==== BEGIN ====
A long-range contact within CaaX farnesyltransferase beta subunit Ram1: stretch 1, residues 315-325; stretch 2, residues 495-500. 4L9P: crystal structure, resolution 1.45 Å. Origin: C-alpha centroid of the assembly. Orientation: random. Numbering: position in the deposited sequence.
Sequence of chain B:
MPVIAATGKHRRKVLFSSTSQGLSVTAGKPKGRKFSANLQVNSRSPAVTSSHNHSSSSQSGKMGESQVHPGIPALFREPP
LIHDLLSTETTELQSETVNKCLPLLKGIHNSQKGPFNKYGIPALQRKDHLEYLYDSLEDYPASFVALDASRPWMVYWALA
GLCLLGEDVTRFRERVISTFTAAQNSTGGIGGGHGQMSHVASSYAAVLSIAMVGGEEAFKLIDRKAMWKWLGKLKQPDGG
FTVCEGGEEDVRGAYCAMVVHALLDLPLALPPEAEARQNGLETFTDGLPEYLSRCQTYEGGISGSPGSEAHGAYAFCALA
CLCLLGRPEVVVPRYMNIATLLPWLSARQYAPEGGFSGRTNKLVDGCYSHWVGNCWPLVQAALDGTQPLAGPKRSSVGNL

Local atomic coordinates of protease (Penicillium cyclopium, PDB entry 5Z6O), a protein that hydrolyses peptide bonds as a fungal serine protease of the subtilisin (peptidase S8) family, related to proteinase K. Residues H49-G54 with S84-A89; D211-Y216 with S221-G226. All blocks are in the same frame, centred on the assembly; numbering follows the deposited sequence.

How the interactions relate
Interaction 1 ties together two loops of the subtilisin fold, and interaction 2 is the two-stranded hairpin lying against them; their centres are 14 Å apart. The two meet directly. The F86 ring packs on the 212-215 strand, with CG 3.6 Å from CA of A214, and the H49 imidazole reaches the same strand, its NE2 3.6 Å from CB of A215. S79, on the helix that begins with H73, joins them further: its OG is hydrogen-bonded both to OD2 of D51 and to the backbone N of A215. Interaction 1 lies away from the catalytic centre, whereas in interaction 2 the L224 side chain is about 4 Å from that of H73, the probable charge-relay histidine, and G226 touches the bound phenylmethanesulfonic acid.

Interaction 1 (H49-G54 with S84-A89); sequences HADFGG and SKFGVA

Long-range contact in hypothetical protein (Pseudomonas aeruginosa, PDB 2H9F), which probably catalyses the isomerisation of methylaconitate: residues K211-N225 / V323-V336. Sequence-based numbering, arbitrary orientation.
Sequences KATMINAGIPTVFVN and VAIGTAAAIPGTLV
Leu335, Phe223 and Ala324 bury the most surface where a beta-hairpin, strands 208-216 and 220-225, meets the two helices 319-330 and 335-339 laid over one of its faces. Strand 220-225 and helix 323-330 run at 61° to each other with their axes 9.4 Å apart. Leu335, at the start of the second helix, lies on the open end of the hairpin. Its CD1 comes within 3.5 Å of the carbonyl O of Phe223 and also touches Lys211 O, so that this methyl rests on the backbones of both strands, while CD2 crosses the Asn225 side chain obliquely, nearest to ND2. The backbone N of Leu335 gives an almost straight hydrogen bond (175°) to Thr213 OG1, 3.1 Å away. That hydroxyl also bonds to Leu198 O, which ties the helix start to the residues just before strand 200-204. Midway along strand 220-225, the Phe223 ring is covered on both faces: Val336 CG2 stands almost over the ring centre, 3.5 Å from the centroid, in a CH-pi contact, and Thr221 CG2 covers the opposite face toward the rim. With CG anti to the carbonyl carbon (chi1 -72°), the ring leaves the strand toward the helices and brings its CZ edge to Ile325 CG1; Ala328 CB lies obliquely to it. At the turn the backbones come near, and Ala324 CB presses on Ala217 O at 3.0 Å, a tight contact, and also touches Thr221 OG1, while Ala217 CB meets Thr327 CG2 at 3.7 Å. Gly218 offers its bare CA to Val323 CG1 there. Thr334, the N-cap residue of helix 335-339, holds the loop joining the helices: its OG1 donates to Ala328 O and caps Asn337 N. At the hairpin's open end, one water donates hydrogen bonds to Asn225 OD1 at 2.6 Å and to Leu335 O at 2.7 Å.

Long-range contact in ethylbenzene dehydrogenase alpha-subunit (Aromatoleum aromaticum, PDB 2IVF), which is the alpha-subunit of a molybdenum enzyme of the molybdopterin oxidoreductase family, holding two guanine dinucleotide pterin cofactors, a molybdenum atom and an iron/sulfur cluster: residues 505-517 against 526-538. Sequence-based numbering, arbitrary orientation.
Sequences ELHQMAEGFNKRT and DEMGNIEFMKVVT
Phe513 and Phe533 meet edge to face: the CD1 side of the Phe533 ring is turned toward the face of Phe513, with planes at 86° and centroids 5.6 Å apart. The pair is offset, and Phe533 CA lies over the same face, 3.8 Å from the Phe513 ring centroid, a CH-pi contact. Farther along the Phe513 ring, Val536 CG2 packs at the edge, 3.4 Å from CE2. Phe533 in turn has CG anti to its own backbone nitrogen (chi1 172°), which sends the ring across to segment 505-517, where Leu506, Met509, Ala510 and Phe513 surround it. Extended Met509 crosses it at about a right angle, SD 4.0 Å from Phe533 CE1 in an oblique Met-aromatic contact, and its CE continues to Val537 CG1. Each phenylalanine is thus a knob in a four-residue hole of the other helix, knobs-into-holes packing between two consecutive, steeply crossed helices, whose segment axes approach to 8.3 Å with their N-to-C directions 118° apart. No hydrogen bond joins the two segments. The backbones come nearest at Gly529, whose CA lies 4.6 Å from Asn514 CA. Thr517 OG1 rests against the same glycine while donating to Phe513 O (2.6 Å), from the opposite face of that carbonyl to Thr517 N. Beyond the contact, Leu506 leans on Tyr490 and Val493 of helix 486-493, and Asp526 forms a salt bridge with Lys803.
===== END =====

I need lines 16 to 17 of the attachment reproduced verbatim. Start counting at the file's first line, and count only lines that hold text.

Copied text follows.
Sequences ELHQMAEGFNKRT and DEMGNIEFMKVVT
Phe513 and Phe533 meet edge to face: the CD1 side of the Phe533 ring is turned toward the face of Phe513, with planes at 86° and centroids 5.6 Å apart. The pair is offset, and Phe533 CA lies over the same face, 3.8 Å from the Phe513 ring centroid, a CH-pi contact. Farther along the Phe513 ring, Val536 CG2 packs at the edge, 3.4 Å from CE2. Phe533 in turn has CG anti to its own backbone nitrogen (chi1 172°), which sends the ring across to segment 505-517, where Leu506, Met509, Ala510 and Phe513 surround it. Extended Met509 crosses it at about a right angle, SD 4.0 Å from Phe533 CE1 in an oblique Met-aromatic contact, and its CE continues to Val537 CG1. Each phenylalanine is thus a knob in a four-residue hole of the other helix, knobs-into-holes packing between two consecutive, steeply crossed helices, whose segment axes approach to 8.3 Å with their N-to-C directions 118° apart. No hydrogen bond joins the two segments. The backbones come nearest at Gly529, whose CA lies 4.6 Å from Asn514 CA. Thr517 OG1 rests against the same glycine while donating to Phe513 O (2.6 Å), from the opposite face of that carbonyl to Thr517 N. Beyond the contact, Leu506 leans on Tyr490 and Val493 of helix 486-493, and Asp526 forms a salt bridge with Lys803.